Project Description

Hier geht’s zur deutschen Version.
So, Christmas is over and done with, everyone is running to the gym in a frenzied attempt to keep up with New Year’s resolutions (three times this week!) and absolutely no one is interested in a recipe for a calorific vegan stollen. But here it is, nevertheless! Two months too late and with terrible pictures (it get’s eaten up so fast. . .) Perhaps it’s best for you to consider this my premature contribution to the delicious vegan recipes you’ll be trialing for Christmas 2016. I think you’ll like it.
I love stollen and and for years toyed with the idea of tackling this project. But then time always got away from me and I put it off again and again. Until last year. I read up on all of the traditional methods, beginning with the ultimate tome of southern German cooking, the Bayerisches Kochbuch, and ending on some professional Austrian baker’s website. I sought advice and secret tips from mothers, grandmothers and uncles, experimented recklessly with ingredients and techniques and have baked, wait for it, 24 stollen to date! During the summer, I played around with the basic recipe a bit to create the hearty party tear and share savoury party rolls. Dan is averse to assonant foods. I digress.
The stollen is best when everything is as fresh as possible. This means freshly ground almonds and cardamom seeds and freshly grated organic lemon. If you’re in a rush, don’t bake a stollen. Bake this, instead. One recipe generally yields two good sized stollen, though I’ve also divided the dough further to create four adorable mini stollen, which make wonderful presents. Watch the mini stollen closely in the oven, as they don’t take as long: mine were done in 28 minutes. So, here they are: the classic stollen and the phenomenal fig walnut stollen. Enjoy!

1-4 stollen, depending on size. 4 hours.

For the dough you’ll need:

  • 500 g / 4 cups flour
  • 20 g yeast (½ cube of fresh yeast or 1 packet dry instant)
  • 130 g / ⅔ cup sugar
  • 235 ml / 1 cup soy milk
  • ¼ t cardamom, freshly ground
  • ¼ t salt
  • 1 grated lemon (make sure it’s organic, otherwise the peel is not edible)
  • 200 g margarine, room temperature (I use Sojola, as it does not contain palm oil)
  • 100 g / 1 cup ground almonds (fresh is best)

Additional ingredients for the classic stollen:

  • 200 g raisins, soaked in rum or water overnight
  • 1 T candied lemon peel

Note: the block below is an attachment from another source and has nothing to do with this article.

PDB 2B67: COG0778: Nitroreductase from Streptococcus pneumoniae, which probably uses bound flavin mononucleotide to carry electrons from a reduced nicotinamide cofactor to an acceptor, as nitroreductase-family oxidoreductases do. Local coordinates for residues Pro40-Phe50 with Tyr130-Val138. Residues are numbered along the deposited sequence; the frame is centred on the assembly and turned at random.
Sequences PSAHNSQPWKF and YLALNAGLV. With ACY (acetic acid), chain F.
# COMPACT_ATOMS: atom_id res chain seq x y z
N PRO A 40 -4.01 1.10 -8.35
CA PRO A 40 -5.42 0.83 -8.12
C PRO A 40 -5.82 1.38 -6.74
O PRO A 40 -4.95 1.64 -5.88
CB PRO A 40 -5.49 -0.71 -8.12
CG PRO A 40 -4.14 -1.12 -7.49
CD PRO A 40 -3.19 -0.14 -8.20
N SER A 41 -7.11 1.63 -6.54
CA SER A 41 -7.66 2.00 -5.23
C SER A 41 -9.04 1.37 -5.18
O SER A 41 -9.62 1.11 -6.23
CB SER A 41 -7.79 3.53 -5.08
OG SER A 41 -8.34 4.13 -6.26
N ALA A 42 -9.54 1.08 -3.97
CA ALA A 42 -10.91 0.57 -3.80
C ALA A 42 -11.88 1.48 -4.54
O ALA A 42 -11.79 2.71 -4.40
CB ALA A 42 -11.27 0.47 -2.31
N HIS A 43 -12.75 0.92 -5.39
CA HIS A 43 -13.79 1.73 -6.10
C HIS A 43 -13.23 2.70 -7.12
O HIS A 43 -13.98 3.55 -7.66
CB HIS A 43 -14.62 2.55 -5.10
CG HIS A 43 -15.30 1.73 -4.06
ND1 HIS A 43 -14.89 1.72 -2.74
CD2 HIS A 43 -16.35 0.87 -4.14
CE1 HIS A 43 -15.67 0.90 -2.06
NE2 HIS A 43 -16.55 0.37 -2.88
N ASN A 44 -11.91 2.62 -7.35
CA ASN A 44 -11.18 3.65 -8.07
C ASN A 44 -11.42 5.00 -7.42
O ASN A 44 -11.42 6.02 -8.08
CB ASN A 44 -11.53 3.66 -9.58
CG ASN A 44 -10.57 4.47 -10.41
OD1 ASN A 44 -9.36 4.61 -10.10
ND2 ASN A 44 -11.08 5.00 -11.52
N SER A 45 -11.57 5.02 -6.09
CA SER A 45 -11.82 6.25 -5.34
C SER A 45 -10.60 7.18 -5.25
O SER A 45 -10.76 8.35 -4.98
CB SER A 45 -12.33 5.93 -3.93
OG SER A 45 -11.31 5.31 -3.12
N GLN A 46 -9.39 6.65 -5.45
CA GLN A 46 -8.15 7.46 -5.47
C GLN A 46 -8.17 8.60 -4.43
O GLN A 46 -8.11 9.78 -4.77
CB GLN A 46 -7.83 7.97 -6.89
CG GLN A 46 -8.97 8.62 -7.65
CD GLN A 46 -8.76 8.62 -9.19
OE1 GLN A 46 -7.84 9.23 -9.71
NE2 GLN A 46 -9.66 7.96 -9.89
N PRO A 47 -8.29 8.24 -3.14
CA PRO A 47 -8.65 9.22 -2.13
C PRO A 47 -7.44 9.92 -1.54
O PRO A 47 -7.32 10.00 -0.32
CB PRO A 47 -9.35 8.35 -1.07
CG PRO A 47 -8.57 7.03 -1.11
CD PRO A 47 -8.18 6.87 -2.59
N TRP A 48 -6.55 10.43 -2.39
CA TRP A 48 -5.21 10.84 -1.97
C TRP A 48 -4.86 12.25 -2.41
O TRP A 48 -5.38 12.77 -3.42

• 1 T candied orange peel
  • 100 g marzipan

Additional ingredients for the fig walnut stollen:

  • 125 g / ¾ cup chopped dried figs
  • 75 g ⅔ cup chopped walnuts
  • 60 g / 2 T candied orange peel
  • 100 g marzipan

And for on top:

  • approximately 3 T melted margarine
  • powdered sugar


  1. Heat the soy milk (235 ml) in a small pot until it is warm, but not hot. Pour the flour (500 g) into a large bowl and make a depression in the center. Put the sugar (130 g) into the depression and crumble or sprinkle the yeast (20 g) on top. Pour the warmed soy milk into the flour pool and let your pre-dough rest for 10 minutes. As the yeast is activated, it should start to bubble and make your kitchen smell like a bakery.
  2. Add the margarine (200 g), ground almonds (100 g), salt (¼ t), cardamom (¼ t) and grated lemon peel and knead for 5-10 minutes until the dough is smooth and sticks to itself more than it sticks to your hands.
  3. Cover the bowl with a towel and let the dough rest in a warm spot until it has doubled in size. I find that this takes about an hour.
  4. While the dough is proofing, prepare your additional ingredients. If you want to make two different stollen, you can easily halve the ingredients to bake one of each. In some traditional stollen, the marzipan gets rolled into a long sausage and placed into the center of the loaf. I prefer little flecks of marzipan throughout, so I crumble it and mix it with the other ingredients, being careful not to have it stick together in large clumps.
  5. Once the dough has risen, punch a depression into the center and pour in all of the additional ingredients. Fold over the top of the dough and knead it carefully until all of the delicious extras are evenly distributed. Let it rise again, covered, in a warm spot for another hour.
  6. Preheat the oven to 180° C. If you’re making more than stollen, divide the dough now. Traditionally, the form of the stollen is supposed to resemble a swaddled baby Jesus. I find this deeply disturbing. But if you want to serve up the reason for the season in effigy, shape the risen dough into a loaf form and then, using a rolling pin, roll out one half of the loaf lengthwise. Dabble some cold water on it with a pastry brush and fold the rolled out side over the body of the loaf. That’s your swaddle, and that’s how the Bayerisches Kochbuch says to do it. I usually just shape it and create a little off-center trough along the top using the side of my hand. Once you’ve shaped your stollen, let it rest on the baking tray atop the stove, covered, for about 20 minutes.
  7. Bake the stollen until lightly golden brown on top, testing to make sure it is baked all the way through with a toothpick. One large stollen takes 50-55 minutes in my oven, two medium-sized ones about 40 minutes and four mini-stollen 28 minutes.
  8. Once the stollen have cooled enough to touch but are still warm, slather them with melted margarine and then, using a small sieve and a spoon, dust them over and over again until they are covered with a generous layer of powdered sugar. Press the sugar down carefully but firmly with dry hands. The stollen can be enjoyed right away or wrapped in plastic wrap and stored in a cool, dry spot for two weeks. It also freezes well. Have fun and let me know how this works out for you, or what other tasty variations you come up with.